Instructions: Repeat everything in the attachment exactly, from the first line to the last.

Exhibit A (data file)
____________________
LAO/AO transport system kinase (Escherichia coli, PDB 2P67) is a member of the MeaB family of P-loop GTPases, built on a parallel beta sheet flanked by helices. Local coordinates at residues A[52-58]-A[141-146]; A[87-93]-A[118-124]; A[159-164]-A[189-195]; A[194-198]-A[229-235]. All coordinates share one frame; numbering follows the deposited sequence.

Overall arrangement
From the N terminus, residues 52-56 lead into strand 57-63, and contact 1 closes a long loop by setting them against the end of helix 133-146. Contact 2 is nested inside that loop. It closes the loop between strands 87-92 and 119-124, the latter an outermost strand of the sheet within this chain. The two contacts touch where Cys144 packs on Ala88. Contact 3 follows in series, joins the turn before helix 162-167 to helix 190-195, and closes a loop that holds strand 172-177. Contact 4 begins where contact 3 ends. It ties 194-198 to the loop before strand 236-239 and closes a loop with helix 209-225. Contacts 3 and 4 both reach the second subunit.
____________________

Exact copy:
LAO/AO transport system kinase (Escherichia coli, PDB 2P67) is a member of the MeaB family of P-loop GTPases, built on a parallel beta sheet flanked by helices. Local coordinates at residues A[52-58]-A[141-146]; A[87-93]-A[118-124]; A[159-164]-A[189-195]; A[194-198]-A[229-235]. All coordinates share one frame; numbering follows the deposited sequence.

Overall arrangement
From the N terminus, residues 52-56 lead into strand 57-63, and contact 1 closes a long loop by setting them against the end of helix 133-146. Contact 2 is nested inside that loop. It closes the loop between strands 87-92 and 119-124, the latter an outermost strand of the sheet within this chain. The two contacts touch where Cys144 packs on Ala88. Contact 3 follows in series, joins the turn before helix 162-167 to helix 190-195, and closes a loop that holds strand 172-177. Contact 4 begins where contact 3 ends. It ties 194-198 to the loop before strand 236-239 and closes a loop with helix 209-225. Contacts 3 and 4 both reach the second subunit.